If Steve Jobs were concerned with characterization or psychology, it would have to confront the values of this technology-and-celebrity-crazed era. Instead, as in The Social Network, a spoiled-brat billionaire evades judgment while being given a big-screen altar as a cultural icon. The brief, Citizen Kane–like backstory of Jobs’s childhood abandonment, adoption, then detachment from his Syrian father explains little. Fassbender’s sharp nose, square jaw, and blue eyes create a Jesus impression during a college-days flashback. Ironically Fassbender personifies a WASPy rather than Semitic ideal to suit the film’s status quo agenda. Boyle reduces this Rosebud insight to an emoticon.
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Boyle’s Slumdog Millionaire (2008) is surely one of the most flagrantly irritating films ever. But it has been remade — and improved — as Trash. Set among Brazil’s sprawling, mind-boggling favelas, this story of impoverished children surviving menace and squalor shows more discretion than Slumdog.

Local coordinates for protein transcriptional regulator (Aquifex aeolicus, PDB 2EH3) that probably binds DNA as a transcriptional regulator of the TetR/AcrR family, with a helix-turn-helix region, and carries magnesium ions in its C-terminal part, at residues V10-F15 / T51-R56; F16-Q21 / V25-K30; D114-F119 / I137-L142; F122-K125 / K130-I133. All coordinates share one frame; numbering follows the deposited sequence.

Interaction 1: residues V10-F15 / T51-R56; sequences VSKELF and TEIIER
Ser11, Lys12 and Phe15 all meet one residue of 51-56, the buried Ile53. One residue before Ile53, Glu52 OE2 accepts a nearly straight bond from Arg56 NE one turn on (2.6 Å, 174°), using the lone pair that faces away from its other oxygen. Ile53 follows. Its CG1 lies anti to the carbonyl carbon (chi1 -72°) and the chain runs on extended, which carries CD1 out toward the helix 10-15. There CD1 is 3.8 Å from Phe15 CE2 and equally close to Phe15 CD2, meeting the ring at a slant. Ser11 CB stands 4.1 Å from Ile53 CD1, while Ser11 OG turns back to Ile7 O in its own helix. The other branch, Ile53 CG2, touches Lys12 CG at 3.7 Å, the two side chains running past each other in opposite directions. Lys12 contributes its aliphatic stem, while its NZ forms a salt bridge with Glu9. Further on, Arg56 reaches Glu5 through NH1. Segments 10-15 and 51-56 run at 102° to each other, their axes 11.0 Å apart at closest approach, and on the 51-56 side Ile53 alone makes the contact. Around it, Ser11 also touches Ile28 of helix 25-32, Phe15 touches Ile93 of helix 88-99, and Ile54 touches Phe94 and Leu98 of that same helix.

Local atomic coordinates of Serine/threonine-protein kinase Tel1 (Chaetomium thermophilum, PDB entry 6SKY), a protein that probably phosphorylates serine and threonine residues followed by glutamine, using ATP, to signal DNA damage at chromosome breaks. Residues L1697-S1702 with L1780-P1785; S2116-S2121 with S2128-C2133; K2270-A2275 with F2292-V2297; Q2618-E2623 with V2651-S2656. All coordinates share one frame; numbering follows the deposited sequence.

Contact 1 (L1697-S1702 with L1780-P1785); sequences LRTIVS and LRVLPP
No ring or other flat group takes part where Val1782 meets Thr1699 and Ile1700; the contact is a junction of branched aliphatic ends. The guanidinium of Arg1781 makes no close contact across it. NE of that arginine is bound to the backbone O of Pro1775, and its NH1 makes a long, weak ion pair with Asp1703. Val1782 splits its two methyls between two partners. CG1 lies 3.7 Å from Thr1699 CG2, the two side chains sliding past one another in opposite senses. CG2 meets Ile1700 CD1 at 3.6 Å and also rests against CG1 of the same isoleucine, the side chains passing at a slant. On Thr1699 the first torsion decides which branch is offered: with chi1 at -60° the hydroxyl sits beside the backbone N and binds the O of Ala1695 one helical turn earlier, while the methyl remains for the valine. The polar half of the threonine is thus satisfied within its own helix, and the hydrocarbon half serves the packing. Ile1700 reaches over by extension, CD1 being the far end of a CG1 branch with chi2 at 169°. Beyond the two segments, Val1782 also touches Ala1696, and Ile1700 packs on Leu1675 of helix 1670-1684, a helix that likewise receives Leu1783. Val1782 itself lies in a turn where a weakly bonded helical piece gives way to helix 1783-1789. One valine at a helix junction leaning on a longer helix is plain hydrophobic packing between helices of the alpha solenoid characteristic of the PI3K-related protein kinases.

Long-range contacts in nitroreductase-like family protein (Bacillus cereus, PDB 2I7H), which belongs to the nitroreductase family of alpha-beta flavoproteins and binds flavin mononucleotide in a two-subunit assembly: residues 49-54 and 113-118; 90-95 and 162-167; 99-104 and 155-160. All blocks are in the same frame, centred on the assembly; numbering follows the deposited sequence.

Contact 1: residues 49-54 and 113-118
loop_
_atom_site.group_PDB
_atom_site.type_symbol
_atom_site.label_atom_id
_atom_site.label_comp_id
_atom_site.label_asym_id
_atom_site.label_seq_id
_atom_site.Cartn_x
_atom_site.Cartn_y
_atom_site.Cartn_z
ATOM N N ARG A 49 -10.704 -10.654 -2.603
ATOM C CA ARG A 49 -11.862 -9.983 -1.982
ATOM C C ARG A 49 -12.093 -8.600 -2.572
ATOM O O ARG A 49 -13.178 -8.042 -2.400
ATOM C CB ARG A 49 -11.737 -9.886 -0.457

Here, a quartet of cute-enough ragamuffins (Raphael, Gardo, Rato, and Pia) outwit a bad cop (“The police treat us like trash”), help a team of Catholic missionaries, and inadvertently dispose of a corrupt politician. A different Brit, Stephen Daldry, who also directed Billy Elliot, The Hours, The Reader, and Extremely Loud & Incredibly Close, shows genuine rapport with his adolescent characters, whereas Boyle’s child exploitation was insipid and insensitive, just more of his empty flash. Trash honors Daldry’s heritage; it’s basically a Third World version of Oliver Twist. There’s social comment in every teeming, fetid image, backed with spiritual yearning. A convict’s Bible contains a code that leads to embezzled funds, and when the kids set things right, little Raphael pledges, “I’m thanking God for being alive and for our victory.” The climax, promising “the day the people take the streets,” with temporary redistribution of wealth, doesn’t offend since it mythologizes a sociological nightmare in modern “make-it-rain” terms.
Trash’s fable, presented through dire “realism,” evokes Oliver Twist and Great Expectations as much as Scripture — not fake folklore like the 1959 Black Orpheus (praised in Obama’s memoir). Daldry’s lesson is that classic literature and classic humanism can still have global significance. He ennobles the idea of innocence, a concept Steve Jobs sentimentalizes.